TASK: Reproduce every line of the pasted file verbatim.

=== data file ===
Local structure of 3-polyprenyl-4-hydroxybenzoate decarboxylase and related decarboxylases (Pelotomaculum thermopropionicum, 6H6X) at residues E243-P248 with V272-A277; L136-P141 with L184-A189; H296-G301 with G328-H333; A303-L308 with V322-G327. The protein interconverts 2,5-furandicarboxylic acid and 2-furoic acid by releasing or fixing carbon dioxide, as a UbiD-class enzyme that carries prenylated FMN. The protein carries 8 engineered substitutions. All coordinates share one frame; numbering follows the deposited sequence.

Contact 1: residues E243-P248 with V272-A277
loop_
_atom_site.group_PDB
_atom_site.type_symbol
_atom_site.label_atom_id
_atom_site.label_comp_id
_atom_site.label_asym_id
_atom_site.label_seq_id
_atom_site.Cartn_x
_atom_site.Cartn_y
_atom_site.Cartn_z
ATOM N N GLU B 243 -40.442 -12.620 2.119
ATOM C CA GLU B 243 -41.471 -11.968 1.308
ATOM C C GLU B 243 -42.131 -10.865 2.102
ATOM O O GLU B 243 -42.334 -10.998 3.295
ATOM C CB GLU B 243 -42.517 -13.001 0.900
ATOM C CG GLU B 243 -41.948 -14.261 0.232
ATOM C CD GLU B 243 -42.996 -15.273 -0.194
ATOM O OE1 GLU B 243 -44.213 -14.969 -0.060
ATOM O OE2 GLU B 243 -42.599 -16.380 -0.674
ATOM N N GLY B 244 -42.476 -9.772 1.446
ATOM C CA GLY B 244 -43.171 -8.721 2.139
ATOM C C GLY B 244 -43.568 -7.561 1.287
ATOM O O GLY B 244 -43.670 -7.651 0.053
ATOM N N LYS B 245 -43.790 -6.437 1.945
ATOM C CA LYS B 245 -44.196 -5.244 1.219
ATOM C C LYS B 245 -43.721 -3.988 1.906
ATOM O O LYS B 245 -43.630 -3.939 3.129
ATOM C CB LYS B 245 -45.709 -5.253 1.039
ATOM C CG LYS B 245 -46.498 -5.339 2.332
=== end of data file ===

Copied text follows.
Local structure of 3-polyprenyl-4-hydroxybenzoate decarboxylase and related decarboxylases (Pelotomaculum thermopropionicum, 6H6X) at residues E243-P248 with V272-A277; L136-P141 with L184-A189; H296-G301 with G328-H333; A303-L308 with V322-G327. The protein interconverts 2,5-furandicarboxylic acid and 2-furoic acid by releasing or fixing carbon dioxide, as a UbiD-class enzyme that carries prenylated FMN. The protein carries 8 engineered substitutions. All coordinates share one frame; numbering follows the deposited sequence.

Contact 1: residues E243-P248 with V272-A277
loop_
_atom_site.group_PDB
_atom_site.type_symbol
_atom_site.label_atom_id
_atom_site.label_comp_id
_atom_site.label_asym_id
_atom_site.label_seq_id
_atom_site.Cartn_x
_atom_site.Cartn_y
_atom_site.Cartn_z
ATOM N N GLU B 243 -40.442 -12.620 2.119
ATOM C CA GLU B 243 -41.471 -11.968 1.308
ATOM C C GLU B 243 -42.131 -10.865 2.102
ATOM O O GLU B 243 -42.334 -10.998 3.295
ATOM C CB GLU B 243 -42.517 -13.001 0.900
ATOM C CG GLU B 243 -41.948 -14.261 0.232
ATOM C CD GLU B 243 -42.996 -15.273 -0.194
ATOM O OE1 GLU B 243 -44.213 -14.969 -0.060
ATOM O OE2 GLU B 243 -42.599 -16.380 -0.674
ATOM N N GLY B 244 -42.476 -9.772 1.446
ATOM C CA GLY B 244 -43.171 -8.721 2.139
ATOM C C GLY B 244 -43.568 -7.561 1.287
ATOM O O GLY B 244 -43.670 -7.651 0.053
ATOM N N LYS B 245 -43.790 -6.437 1.945
ATOM C CA LYS B 245 -44.196 -5.244 1.219
ATOM C C LYS B 245 -43.721 -3.988 1.906
ATOM O O LYS B 245 -43.630 -3.939 3.129
ATOM C CB LYS B 245 -45.709 -5.253 1.039
ATOM C CG LYS B 245 -46.498 -5.339 2.332